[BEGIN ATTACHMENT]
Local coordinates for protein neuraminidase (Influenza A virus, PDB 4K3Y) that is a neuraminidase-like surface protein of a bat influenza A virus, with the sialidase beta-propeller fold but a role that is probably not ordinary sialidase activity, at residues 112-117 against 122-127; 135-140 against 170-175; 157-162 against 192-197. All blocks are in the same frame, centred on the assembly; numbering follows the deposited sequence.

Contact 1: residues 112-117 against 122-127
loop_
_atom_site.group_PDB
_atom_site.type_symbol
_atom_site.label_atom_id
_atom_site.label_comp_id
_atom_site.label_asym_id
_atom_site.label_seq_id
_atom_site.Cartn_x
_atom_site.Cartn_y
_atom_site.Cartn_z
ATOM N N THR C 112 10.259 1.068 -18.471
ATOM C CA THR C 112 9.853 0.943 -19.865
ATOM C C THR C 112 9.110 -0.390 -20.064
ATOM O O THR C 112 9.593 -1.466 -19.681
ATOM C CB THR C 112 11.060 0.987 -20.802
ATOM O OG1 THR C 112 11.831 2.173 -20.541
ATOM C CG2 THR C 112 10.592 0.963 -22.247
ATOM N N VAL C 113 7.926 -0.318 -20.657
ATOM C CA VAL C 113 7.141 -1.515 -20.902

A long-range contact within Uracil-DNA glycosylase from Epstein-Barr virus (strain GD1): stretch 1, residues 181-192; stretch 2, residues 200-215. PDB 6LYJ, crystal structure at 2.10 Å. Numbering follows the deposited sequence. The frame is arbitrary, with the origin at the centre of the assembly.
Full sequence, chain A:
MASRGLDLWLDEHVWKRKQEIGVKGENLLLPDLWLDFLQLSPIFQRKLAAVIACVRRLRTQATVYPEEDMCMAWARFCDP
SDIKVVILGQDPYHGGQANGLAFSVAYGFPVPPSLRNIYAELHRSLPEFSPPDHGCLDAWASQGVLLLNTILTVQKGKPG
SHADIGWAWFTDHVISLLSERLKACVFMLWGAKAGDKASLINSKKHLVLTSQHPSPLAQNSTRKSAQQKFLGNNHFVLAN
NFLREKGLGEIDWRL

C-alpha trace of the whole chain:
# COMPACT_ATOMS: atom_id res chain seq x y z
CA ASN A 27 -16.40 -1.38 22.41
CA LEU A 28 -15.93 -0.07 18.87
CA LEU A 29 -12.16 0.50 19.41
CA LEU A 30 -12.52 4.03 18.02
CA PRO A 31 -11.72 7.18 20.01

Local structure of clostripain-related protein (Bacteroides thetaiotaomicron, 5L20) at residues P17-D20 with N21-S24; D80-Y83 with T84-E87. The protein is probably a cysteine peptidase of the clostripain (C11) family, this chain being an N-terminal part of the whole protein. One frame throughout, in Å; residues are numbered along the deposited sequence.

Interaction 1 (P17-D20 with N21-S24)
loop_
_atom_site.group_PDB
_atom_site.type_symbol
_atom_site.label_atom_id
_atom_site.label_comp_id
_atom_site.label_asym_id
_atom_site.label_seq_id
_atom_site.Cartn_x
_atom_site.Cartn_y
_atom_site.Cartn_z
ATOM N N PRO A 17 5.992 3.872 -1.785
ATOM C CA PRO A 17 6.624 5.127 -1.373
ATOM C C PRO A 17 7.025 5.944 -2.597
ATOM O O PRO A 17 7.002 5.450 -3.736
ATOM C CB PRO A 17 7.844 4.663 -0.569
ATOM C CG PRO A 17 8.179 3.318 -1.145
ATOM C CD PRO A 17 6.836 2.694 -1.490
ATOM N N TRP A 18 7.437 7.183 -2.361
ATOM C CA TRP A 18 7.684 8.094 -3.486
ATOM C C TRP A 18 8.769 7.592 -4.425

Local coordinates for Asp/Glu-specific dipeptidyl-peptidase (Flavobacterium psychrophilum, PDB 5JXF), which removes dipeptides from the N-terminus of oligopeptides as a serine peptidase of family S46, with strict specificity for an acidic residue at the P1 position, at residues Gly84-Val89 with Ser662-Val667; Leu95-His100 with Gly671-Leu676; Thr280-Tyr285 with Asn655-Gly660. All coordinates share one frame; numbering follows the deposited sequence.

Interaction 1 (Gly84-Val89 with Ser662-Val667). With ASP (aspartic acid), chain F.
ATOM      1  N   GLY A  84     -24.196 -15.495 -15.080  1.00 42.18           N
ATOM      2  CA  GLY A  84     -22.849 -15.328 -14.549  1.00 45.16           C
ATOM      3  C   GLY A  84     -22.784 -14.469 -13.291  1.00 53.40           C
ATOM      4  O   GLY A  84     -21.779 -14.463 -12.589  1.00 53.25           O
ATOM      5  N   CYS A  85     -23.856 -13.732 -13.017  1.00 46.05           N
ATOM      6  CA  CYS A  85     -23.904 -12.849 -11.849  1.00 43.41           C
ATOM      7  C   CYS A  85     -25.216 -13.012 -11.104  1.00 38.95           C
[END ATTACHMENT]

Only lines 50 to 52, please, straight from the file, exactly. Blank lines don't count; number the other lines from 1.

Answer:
ATOM O O PRO A 17 7.002 5.450 -3.736
ATOM C CB PRO A 17 7.844 4.663 -0.569
ATOM C CG PRO A 17 8.179 3.318 -1.145